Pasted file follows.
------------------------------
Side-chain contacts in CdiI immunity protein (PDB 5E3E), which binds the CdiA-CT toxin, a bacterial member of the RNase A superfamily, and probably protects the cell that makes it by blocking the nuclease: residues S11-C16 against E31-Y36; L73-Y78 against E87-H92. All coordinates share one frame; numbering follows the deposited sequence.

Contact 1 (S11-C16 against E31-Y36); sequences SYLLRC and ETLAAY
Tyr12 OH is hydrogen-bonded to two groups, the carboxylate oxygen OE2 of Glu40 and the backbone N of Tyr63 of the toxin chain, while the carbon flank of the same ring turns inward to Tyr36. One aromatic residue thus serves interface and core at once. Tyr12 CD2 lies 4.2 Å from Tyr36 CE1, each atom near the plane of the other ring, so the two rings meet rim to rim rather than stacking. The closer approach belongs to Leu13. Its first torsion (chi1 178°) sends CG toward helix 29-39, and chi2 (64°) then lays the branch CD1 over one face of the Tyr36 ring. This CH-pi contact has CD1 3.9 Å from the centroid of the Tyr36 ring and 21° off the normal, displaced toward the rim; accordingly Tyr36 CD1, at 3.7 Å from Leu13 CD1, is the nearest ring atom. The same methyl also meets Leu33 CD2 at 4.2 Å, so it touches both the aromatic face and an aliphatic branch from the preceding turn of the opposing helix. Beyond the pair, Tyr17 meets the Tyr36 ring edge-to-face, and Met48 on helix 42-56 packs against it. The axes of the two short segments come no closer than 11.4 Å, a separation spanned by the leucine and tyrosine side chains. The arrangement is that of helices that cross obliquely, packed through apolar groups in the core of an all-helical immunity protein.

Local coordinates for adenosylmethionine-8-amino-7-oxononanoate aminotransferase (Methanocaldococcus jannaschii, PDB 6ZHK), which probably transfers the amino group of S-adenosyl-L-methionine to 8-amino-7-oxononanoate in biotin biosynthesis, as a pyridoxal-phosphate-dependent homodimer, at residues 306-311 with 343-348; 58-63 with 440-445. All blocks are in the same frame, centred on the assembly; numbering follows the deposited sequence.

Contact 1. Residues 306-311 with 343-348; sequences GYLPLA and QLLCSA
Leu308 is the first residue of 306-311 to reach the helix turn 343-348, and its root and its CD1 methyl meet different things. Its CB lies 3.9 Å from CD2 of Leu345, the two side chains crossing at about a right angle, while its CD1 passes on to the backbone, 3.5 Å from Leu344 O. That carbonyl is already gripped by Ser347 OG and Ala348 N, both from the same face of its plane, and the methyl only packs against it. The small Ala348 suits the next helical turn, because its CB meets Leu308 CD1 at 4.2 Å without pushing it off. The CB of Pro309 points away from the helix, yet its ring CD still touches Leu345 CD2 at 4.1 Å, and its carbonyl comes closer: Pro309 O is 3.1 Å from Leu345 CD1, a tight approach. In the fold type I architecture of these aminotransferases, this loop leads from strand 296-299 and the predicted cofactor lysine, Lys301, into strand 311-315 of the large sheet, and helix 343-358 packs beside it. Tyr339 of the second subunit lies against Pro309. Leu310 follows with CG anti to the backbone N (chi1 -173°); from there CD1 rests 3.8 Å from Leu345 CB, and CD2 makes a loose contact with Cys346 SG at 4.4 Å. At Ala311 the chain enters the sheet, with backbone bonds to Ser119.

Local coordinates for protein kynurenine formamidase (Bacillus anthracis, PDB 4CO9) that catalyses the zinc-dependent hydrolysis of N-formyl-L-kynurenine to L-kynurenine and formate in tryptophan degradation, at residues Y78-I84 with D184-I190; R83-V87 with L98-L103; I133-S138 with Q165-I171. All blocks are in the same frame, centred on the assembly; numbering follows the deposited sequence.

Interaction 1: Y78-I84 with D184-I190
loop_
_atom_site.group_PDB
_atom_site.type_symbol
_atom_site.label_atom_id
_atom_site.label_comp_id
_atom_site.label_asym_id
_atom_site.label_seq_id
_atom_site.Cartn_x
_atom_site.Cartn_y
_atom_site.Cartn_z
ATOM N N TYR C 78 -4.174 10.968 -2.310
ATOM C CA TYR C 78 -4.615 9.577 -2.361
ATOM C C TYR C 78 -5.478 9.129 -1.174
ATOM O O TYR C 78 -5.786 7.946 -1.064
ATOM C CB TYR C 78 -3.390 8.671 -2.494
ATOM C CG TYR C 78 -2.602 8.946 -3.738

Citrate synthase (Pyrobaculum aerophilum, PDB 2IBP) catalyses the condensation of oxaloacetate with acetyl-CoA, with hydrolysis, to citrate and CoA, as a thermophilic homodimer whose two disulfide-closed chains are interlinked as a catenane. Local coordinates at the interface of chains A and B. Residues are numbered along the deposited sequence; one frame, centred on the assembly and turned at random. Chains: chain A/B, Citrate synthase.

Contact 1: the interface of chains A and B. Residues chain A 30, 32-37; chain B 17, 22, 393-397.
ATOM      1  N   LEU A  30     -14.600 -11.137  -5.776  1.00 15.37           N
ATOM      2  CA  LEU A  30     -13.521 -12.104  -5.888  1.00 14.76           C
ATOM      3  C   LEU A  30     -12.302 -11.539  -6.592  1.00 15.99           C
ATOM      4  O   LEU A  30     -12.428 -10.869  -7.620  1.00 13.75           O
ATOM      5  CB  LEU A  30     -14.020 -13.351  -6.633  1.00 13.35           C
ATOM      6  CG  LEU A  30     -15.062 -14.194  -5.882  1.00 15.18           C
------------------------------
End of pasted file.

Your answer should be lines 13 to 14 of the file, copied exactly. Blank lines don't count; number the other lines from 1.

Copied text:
_atom_site.label_comp_id
_atom_site.label_asym_id